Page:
User led research meets traditional research: lessons to learn
11 July 2023Research
This is the fifth in a series of blogs by Peter Beresford about a research project which Shaping Our Lives has carried out jointly with King’s College London. You can also read a report we have written about the project, Match Making In Research.
I’ve always thought a key reason why we got funding for this project was because it connected with something seen as important, that is Elinor Ostrom and her principles for collaborative group working and the collective management of resources (natural and other).
Now I’m not saying she hadn’t got something helpful to say and of course unlike you or me(!!) she got a Nobel prize, so she is seen as up there with the giants.
Together we wanted over the 16 months’ course of the research to investigate new ways of partnership working between researchers, Disabled people and health and social care organisations. Our Big Lottery Inclusive Involvement Movement project group could offer a potentially innovative case study to apply Ostrom’s principles. For more detail on the research project, see our Research Report.
But in my opinion at least, far more important than exploring user-led work in relation to Ostrom’s principles as was intended, is to develop the analysis of the new self-research pioneered by a wide range of people from feminists, environmentalists, disabled people and the LBGTQ+ community. This has been an unbelievably ground-breaking development, rethinking the purpose, nature, aims, relationships and role of research and highlighting diverse kinds and sources of knowledge.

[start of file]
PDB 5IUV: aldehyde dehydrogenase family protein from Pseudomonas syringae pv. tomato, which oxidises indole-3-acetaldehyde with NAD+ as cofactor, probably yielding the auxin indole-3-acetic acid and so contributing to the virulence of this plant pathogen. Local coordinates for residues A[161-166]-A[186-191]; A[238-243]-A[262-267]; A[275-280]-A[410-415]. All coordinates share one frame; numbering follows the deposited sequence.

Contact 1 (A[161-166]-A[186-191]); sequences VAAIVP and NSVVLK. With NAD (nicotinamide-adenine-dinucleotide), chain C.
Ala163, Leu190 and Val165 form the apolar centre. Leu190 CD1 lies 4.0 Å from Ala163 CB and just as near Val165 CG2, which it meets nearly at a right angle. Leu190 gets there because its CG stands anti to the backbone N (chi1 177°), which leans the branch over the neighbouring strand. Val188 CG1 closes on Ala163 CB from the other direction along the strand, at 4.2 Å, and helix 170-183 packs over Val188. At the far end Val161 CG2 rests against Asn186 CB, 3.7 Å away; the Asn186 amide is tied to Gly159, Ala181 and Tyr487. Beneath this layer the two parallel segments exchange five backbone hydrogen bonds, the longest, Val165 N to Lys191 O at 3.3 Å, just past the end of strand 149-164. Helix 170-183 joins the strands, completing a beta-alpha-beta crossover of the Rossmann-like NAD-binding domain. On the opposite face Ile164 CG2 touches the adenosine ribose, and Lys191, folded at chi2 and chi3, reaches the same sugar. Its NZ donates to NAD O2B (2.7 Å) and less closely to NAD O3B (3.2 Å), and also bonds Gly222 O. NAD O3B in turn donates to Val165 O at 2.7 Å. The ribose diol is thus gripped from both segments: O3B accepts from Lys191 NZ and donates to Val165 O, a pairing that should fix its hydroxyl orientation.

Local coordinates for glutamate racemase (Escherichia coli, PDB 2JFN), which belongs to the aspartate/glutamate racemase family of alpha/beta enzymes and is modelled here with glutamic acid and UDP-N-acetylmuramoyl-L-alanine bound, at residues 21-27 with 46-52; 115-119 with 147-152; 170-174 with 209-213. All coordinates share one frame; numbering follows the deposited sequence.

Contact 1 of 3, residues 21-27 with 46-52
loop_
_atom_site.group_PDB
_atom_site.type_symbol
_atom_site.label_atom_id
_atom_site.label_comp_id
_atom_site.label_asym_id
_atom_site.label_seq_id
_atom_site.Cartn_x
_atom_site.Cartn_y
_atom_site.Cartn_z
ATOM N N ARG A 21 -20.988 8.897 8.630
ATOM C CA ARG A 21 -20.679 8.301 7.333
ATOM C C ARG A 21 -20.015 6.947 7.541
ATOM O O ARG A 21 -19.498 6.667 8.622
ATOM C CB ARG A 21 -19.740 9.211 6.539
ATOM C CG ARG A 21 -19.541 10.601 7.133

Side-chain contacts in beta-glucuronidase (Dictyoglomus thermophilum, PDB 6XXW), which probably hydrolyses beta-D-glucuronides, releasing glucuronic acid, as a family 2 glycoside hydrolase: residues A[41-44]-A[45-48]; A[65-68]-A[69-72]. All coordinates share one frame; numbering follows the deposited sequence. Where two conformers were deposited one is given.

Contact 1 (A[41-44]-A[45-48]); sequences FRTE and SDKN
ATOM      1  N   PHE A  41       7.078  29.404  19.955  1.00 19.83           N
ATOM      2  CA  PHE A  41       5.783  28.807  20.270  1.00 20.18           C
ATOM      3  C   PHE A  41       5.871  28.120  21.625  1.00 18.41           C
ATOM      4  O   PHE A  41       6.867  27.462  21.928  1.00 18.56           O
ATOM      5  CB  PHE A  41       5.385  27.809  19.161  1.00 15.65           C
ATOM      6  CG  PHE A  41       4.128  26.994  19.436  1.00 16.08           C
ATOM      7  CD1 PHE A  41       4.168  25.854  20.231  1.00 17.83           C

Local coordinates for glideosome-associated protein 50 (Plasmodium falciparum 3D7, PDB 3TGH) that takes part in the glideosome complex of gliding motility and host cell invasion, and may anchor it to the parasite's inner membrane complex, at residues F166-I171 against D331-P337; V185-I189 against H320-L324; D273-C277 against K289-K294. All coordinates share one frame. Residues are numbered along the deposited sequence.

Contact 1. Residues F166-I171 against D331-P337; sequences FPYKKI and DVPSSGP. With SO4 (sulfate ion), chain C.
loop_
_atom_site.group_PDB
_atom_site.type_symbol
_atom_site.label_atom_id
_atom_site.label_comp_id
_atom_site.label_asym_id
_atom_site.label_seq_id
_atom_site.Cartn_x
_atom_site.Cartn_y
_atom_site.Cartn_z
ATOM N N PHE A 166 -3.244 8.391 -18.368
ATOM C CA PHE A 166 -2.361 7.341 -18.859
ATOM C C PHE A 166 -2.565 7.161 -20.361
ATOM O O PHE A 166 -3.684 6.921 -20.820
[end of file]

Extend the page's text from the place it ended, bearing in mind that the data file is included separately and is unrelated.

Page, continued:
I don’t think the mainstream research world yet sees disabled people’s or service users’ research as important in its own right, or at least not as important as it needs to be. So, our route in effect had to be to attach ourselves to an historic researcher. At the end of the day, I don’t think we learned much new from her. And really in my view this is looking through the wrong end of the telescope. Mainstream research needs to be looking to us for new ideas, methods and methodology, not the other way round.
But I guess this is how processes of change work; often too slowly for the innovators, but projects like King’s College London and ours do signify and help legitimate such change.
We truly all are different – don’t forget that!
We should also remember that there are not only differences of opinion between academics and service users, but also that as service users, we may not all be coming from the same place and we need to recognize and think through any differences in our viewpoints. The aim should not be to force people into some artificial consensus, but to surface and explore competing understandings and opinions. This is another way in which we can all learn and achieve better results as well. We won’t all start from the same point of view and we need to remember this. In our report of the research project we talked about ‘making sure that everyone is on the bus’. This is a helpful down to earth way of making sure we don’t forget this important issue and allow time for everyone to catch up and get on that bus!
We learned it was important to clarify our different roles in the research project. For example, as a user-led organization, we would not expect a university to influence how we proceeded with our organisation, although insights that could be offered through the research could be helpful. But it is hardly surprising that confusions and ambiguities like this cropped up during the project, for all our mutual goodwill. We were all entering uncharted territory. We didn’t have much history to learn from! That’s something we need to build, and that’s what comes next.